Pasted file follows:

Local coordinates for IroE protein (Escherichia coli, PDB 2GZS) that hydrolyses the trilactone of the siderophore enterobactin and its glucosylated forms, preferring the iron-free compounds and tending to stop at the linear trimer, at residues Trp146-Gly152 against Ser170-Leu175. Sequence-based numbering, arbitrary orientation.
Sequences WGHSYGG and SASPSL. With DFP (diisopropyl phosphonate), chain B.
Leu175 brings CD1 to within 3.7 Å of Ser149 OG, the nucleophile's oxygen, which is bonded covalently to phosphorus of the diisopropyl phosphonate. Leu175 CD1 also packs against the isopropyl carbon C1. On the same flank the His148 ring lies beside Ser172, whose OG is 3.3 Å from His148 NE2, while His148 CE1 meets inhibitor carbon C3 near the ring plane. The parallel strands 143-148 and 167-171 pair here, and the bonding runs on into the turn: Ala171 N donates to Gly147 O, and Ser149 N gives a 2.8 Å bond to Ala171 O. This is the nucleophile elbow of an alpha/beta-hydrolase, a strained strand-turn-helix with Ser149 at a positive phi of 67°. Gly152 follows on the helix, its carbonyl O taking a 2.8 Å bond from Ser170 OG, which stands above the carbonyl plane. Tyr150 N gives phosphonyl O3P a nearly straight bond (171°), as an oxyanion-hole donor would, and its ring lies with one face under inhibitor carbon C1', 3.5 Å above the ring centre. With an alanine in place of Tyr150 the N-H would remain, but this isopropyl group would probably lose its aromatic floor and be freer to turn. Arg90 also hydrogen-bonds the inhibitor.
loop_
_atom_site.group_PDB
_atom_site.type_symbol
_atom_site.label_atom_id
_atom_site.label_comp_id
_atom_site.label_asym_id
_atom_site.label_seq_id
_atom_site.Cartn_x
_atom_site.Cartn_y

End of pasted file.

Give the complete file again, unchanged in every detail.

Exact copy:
Local coordinates for IroE protein (Escherichia coli, PDB 2GZS) that hydrolyses the trilactone of the siderophore enterobactin and its glucosylated forms, preferring the iron-free compounds and tending to stop at the linear trimer, at residues Trp146-Gly152 against Ser170-Leu175. Sequence-based numbering, arbitrary orientation.
Sequences WGHSYGG and SASPSL. With DFP (diisopropyl phosphonate), chain B.
Leu175 brings CD1 to within 3.7 Å of Ser149 OG, the nucleophile's oxygen, which is bonded covalently to phosphorus of the diisopropyl phosphonate. Leu175 CD1 also packs against the isopropyl carbon C1. On the same flank the His148 ring lies beside Ser172, whose OG is 3.3 Å from His148 NE2, while His148 CE1 meets inhibitor carbon C3 near the ring plane. The parallel strands 143-148 and 167-171 pair here, and the bonding runs on into the turn: Ala171 N donates to Gly147 O, and Ser149 N gives a 2.8 Å bond to Ala171 O. This is the nucleophile elbow of an alpha/beta-hydrolase, a strained strand-turn-helix with Ser149 at a positive phi of 67°. Gly152 follows on the helix, its carbonyl O taking a 2.8 Å bond from Ser170 OG, which stands above the carbonyl plane. Tyr150 N gives phosphonyl O3P a nearly straight bond (171°), as an oxyanion-hole donor would, and its ring lies with one face under inhibitor carbon C1', 3.5 Å above the ring centre. With an alanine in place of Tyr150 the N-H would remain, but this isopropyl group would probably lose its aromatic floor and be freer to turn. Arg90 also hydrogen-bonds the inhibitor.
loop_
_atom_site.group_PDB
_atom_site.type_symbol
_atom_site.label_atom_id
_atom_site.label_comp_id
_atom_site.label_asym_id
_atom_site.label_seq_id
_atom_site.Cartn_x
_atom_site.Cartn_y